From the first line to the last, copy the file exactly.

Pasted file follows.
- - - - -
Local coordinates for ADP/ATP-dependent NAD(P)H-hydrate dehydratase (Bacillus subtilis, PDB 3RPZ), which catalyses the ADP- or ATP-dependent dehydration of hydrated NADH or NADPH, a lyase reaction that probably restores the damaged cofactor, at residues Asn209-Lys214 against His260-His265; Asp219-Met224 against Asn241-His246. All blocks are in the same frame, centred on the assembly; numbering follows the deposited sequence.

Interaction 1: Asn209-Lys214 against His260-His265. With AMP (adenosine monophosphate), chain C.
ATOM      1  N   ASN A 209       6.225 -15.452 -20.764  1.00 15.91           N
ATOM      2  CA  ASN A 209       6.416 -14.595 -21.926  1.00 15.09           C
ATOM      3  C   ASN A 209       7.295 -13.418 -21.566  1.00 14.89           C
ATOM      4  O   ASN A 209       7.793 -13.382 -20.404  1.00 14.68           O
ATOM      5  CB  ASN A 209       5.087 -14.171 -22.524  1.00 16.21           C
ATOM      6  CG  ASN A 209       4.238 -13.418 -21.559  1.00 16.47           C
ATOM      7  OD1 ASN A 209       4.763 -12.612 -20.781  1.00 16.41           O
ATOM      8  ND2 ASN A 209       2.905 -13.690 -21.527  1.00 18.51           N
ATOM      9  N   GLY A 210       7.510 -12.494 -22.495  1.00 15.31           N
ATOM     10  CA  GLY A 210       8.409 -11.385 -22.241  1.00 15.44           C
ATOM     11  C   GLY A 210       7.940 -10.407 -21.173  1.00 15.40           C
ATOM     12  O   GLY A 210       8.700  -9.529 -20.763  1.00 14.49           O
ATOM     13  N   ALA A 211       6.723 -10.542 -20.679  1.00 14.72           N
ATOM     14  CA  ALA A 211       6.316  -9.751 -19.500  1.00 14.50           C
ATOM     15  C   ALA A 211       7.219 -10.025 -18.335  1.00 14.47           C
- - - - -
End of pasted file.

Local coordinates for ADP/ATP-dependent NAD(P)H-hydrate dehydratase (Bacillus subtilis, PDB 3RPZ), which catalyses the ADP- or ATP-dependent dehydration of hydrated NADH or NADPH, a lyase reaction that probably restores the damaged cofactor, at residues Asn209-Lys214 against His260-His265; Asp219-Met224 against Asn241-His246. All blocks are in the same frame, centred on the assembly; numbering follows the deposited sequence.

Interaction 1: Asn209-Lys214 against His260-His265. With AMP (adenosine monophosphate), chain C.
ATOM      1  N   ASN A 209       6.225 -15.452 -20.764  1.00 15.91           N
ATOM      2  CA  ASN A 209       6.416 -14.595 -21.926  1.00 15.09           C
ATOM      3  C   ASN A 209       7.295 -13.418 -21.566  1.00 14.89           C
ATOM      4  O   ASN A 209       7.793 -13.382 -20.404  1.00 14.68           O
ATOM      5  CB  ASN A 209       5.087 -14.171 -22.524  1.00 16.21           C
ATOM      6  CG  ASN A 209       4.238 -13.418 -21.559  1.00 16.47           C
ATOM      7  OD1 ASN A 209       4.763 -12.612 -20.781  1.00 16.41           O
ATOM      8  ND2 ASN A 209       2.905 -13.690 -21.527  1.00 18.51           N
ATOM      9  N   GLY A 210       7.510 -12.494 -22.495  1.00 15.31           N
ATOM     10  CA  GLY A 210       8.409 -11.385 -22.241  1.00 15.44           C
ATOM     11  C   GLY A 210       7.940 -10.407 -21.173  1.00 15.40           C
ATOM     12  O   GLY A 210       8.700  -9.529 -20.763  1.00 14.49           O
ATOM     13  N   ALA A 211       6.723 -10.542 -20.679  1.00 14.72           N
ATOM     14  CA  ALA A 211       6.316  -9.751 -19.500  1.00 14.50           C
ATOM     15  C   ALA A 211       7.219 -10.025 -18.335  1.00 14.47           C